11. A furnace as set forth in claim 10 wherein said low contaminant material comprises aluminium oxide in an amount of at least 90 percent by weight based on the total weight of said low contaminant material.

12. A furnace as set forth in claim 9 wherein said low contaminant material comprises a silicon dioxide.

13. A furnace as set forth in any of claims 7-12 wherein said housing comprises a plurality of components that define the heating chamber with each component having a surface in atmospheric communication with the heating chamber and with at least one of said components formed from said low contaminant material.

14. A furnace as set forth in claim 13 wherein each of said components are independently formed from low contaminant material.

15. A furnace as set forth in any of claims 13 or 14 wherein one of said components is further defined as a hearth for receiving the high purity silicon and is formed from low contaminant material.

16. A furnace as set forth in claim 15 wherein said hearth is further defined as a layered composite with at least two layers each independently formed from low contaminant material.

17. A furnace as set forth in claim 16 wherein one of said layers comprises a ceramic fiber formed from low contaminant material.

18. A furnace as set forth in claim 17 wherein another of said layers comprises firebrick coated with low contaminant material, with said ceramic fiber disposed on said coated firebrick.

19. A furnace as set forth in any of claims 7-18 wherein the heating chamber has a volume of at least 10,000 cm3.

20. A method of treating high purity silicon comprising the step of heating the high purity silicon in the furnace as set forth in any of claims 7-19.

21. A method as set forth in claim 20 wherein the step of heating the high purity silicon is further defined as annealing a polycrystalline silicon rod at an annealing temperature of at least 1650 0F for a period of at least 200 minutes.

22. A method as set forth in claim 21 wherein the polycrystalline silicon rod has less than or equal to 400 parts per trillion of impurities after said step of heating.

23. A furnace assembly for heat treating a high purity composition, said furnace assembly comprising: a base presenting a hearth for receiving the high purity composition, said base having a periphery and a seating surface defined adjacent to said periphery; and a furnace cover separate from said base and defining a cavity, said furnace cover further defining an opening to the cavity with said base abutting said furnace cover at said seating surface when said furnace cover is disposed on said base, thereby sealing the cavity and forming a heating chamber; wherein said base and said furnace cover are separable for enabling said furnace cover to be removed from said base during insertion and removal of the high purity composition from the heating chamber.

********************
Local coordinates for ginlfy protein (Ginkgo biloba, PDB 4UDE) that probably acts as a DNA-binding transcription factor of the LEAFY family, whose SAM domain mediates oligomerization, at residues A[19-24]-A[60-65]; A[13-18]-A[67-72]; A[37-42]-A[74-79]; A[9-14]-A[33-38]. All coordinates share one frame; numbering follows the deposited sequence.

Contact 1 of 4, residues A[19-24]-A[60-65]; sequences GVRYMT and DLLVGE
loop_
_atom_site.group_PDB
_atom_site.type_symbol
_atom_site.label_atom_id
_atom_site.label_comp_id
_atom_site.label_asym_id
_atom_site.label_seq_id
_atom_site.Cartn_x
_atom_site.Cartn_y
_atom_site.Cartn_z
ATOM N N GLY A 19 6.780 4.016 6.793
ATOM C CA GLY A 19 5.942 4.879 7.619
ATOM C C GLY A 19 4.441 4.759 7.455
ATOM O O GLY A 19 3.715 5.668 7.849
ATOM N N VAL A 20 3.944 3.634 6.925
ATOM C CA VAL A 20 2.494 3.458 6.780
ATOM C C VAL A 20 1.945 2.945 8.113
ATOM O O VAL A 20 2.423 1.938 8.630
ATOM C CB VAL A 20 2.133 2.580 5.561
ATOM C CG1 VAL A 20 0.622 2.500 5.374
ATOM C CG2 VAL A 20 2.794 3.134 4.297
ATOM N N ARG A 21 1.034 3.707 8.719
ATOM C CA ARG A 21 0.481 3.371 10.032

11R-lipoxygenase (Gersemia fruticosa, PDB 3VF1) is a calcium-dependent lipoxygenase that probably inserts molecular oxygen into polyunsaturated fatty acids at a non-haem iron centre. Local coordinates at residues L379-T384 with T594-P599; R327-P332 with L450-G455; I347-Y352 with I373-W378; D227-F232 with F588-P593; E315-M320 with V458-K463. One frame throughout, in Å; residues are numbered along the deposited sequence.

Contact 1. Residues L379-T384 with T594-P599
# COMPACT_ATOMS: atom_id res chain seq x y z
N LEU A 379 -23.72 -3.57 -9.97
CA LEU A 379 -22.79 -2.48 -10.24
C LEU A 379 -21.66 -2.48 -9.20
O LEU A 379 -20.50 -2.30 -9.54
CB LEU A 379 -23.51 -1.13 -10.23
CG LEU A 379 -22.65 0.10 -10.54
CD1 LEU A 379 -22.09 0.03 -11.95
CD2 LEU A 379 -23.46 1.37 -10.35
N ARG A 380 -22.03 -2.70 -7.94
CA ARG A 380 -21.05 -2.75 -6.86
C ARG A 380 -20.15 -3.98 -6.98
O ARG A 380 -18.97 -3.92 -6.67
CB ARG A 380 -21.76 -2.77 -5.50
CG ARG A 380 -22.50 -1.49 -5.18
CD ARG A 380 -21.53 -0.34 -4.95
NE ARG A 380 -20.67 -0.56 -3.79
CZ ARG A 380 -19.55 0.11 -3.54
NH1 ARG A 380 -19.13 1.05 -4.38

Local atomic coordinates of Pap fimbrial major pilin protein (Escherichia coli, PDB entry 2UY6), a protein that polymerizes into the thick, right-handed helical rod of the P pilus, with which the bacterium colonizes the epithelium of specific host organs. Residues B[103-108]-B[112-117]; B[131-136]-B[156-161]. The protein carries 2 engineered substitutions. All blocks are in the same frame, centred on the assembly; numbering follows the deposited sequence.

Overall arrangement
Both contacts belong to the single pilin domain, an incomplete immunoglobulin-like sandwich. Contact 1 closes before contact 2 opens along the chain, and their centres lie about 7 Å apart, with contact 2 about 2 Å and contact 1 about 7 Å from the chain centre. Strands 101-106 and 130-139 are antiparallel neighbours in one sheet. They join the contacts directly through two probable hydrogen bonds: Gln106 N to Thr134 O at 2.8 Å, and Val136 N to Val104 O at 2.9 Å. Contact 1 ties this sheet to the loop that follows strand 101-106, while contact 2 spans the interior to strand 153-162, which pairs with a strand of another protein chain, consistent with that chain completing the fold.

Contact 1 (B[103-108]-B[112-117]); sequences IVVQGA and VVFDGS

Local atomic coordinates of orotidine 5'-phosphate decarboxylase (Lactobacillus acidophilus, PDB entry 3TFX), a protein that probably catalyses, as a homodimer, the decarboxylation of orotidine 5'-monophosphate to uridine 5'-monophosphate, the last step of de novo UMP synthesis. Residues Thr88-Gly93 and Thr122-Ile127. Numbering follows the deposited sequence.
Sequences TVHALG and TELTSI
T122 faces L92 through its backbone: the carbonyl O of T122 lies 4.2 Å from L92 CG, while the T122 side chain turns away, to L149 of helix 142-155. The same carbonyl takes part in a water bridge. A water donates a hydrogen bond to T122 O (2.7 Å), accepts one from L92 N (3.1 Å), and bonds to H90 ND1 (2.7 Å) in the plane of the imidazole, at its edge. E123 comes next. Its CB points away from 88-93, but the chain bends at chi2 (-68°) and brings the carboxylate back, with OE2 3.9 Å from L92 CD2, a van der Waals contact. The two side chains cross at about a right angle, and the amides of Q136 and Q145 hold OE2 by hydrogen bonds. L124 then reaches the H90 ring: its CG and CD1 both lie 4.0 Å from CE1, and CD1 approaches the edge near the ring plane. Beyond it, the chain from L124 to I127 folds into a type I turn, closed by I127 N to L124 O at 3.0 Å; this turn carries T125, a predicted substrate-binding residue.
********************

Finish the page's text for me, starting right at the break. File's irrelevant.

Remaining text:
24. A furnace assembly as set forth in claim 23 wherein said base comprises a transport mechanism to enable movement of said base.

25. A furnace assembly as set forth in claim 24 wherein said transport mechanism comprises a motor for propelling said base.

26. A furnace assembly as set forth in any of claims 23-25 wherein said seating surface is recessed within said base.

27. A furnace assembly as set forth in claim 26 wherein said base further comprises a wall extending away from said base and adjacent to said seating surface for aligning said furnace cover on said base.

28. A furnace assembly as set forth in any of claims 23-27 further comprising a frame including an elevating mechanism attached to said furnace cover for raising and lowering said furnace cover.

29. A furnace assembly as set forth in claim 28 wherein said elevating mechanism is further defined as at least one elevating screw for raising and lowering said furnace top in response to rotation of said elevating screw.

30. A furnace assembly as set forth in any of claims 23-29 wherein the heating chamber has a volume of at least 10,000 cm3.

31. A furnace assembly as set forth in any of claims 23-30 wherein at least one of said base and said furnace cover is at least partially formed from low contaminant material that contributes less than 400 parts per trillion of impurities to high purity silicon during heating of the high purity silicon at annealing temperatures for a sufficient period of time to anneal the high purity silicon.

32. A furnace assembly as set forth in claim 31 wherein an average of less than 400 parts per trillion of impurities are contributed to the high purity silicon during heating of the high purity silicon in the heating chamber at a temperature of at least 1650 0F for a period of at least 200 minutes taken over a period of at least four months.

33. A method of heat treating a high purity composition in the furnace assembly as set forth in any of claims 23-32, said method comprising the steps of: disposing the high purity composition on the hearth; arranging a relative position of the furnace cover to the base with the furnace cover in an elevated position relative to the base; positioning the base beneath the furnace cover; lowering the furnace cover onto the base to form the furnace defining the heating chamber with the high purity composition disposed within the heating chamber; and heating the high purity composition within the heating chamber.

34. A method as set forth in claim 33 wherein the base comprises a transport mechanism to enable movement of the base and wherein said step of positioning the base is further defined as moving the base into a position beneath the elevated furnace cover.

35. A method as set forth in any of claims 33 or 34 wherein the furnace cover is restricted to movement along a vertical axis.

Description:
METHOD OF DETERMINING AN AMOUNT OF IMPURITIES

THAT A CONTAMINATING MATERIAL CONTRIBUTES

TO HIGH PURITY SILICON AND FURNACE FOR

TREATING HIGH PURITY SILICON

BACKGROUND OF THE INVENTION